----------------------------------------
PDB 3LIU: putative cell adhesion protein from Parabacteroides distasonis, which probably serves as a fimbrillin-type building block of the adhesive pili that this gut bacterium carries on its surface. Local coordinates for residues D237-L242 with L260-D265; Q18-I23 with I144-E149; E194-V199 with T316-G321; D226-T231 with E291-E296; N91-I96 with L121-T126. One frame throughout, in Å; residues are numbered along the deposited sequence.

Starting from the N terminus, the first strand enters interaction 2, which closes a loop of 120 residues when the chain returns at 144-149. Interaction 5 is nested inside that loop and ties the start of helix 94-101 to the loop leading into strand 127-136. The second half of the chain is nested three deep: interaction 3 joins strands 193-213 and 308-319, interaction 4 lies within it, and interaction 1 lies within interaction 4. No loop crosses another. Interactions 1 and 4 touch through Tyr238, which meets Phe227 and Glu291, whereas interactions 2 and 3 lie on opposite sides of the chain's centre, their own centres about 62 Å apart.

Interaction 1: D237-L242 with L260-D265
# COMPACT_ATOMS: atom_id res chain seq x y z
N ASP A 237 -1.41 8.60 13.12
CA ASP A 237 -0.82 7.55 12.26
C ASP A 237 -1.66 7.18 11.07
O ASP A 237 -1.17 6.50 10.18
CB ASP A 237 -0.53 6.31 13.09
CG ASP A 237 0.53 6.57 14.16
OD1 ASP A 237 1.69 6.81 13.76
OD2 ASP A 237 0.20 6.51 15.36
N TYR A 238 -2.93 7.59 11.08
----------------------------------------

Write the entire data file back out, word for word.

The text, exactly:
PDB 3LIU: putative cell adhesion protein from Parabacteroides distasonis, which probably serves as a fimbrillin-type building block of the adhesive pili that this gut bacterium carries on its surface. Local coordinates for residues D237-L242 with L260-D265; Q18-I23 with I144-E149; E194-V199 with T316-G321; D226-T231 with E291-E296; N91-I96 with L121-T126. One frame throughout, in Å; residues are numbered along the deposited sequence.

Starting from the N terminus, the first strand enters interaction 2, which closes a loop of 120 residues when the chain returns at 144-149. Interaction 5 is nested inside that loop and ties the start of helix 94-101 to the loop leading into strand 127-136. The second half of the chain is nested three deep: interaction 3 joins strands 193-213 and 308-319, interaction 4 lies within it, and interaction 1 lies within interaction 4. No loop crosses another. Interactions 1 and 4 touch through Tyr238, which meets Phe227 and Glu291, whereas interactions 2 and 3 lie on opposite sides of the chain's centre, their own centres about 62 Å apart.

Interaction 1: D237-L242 with L260-D265
# COMPACT_ATOMS: atom_id res chain seq x y z
N ASP A 237 -1.41 8.60 13.12
CA ASP A 237 -0.82 7.55 12.26
C ASP A 237 -1.66 7.18 11.07
O ASP A 237 -1.17 6.50 10.18
CB ASP A 237 -0.53 6.31 13.09
CG ASP A 237 0.53 6.57 14.16
OD1 ASP A 237 1.69 6.81 13.76
OD2 ASP A 237 0.20 6.51 15.36
N TYR A 238 -2.93 7.59 11.08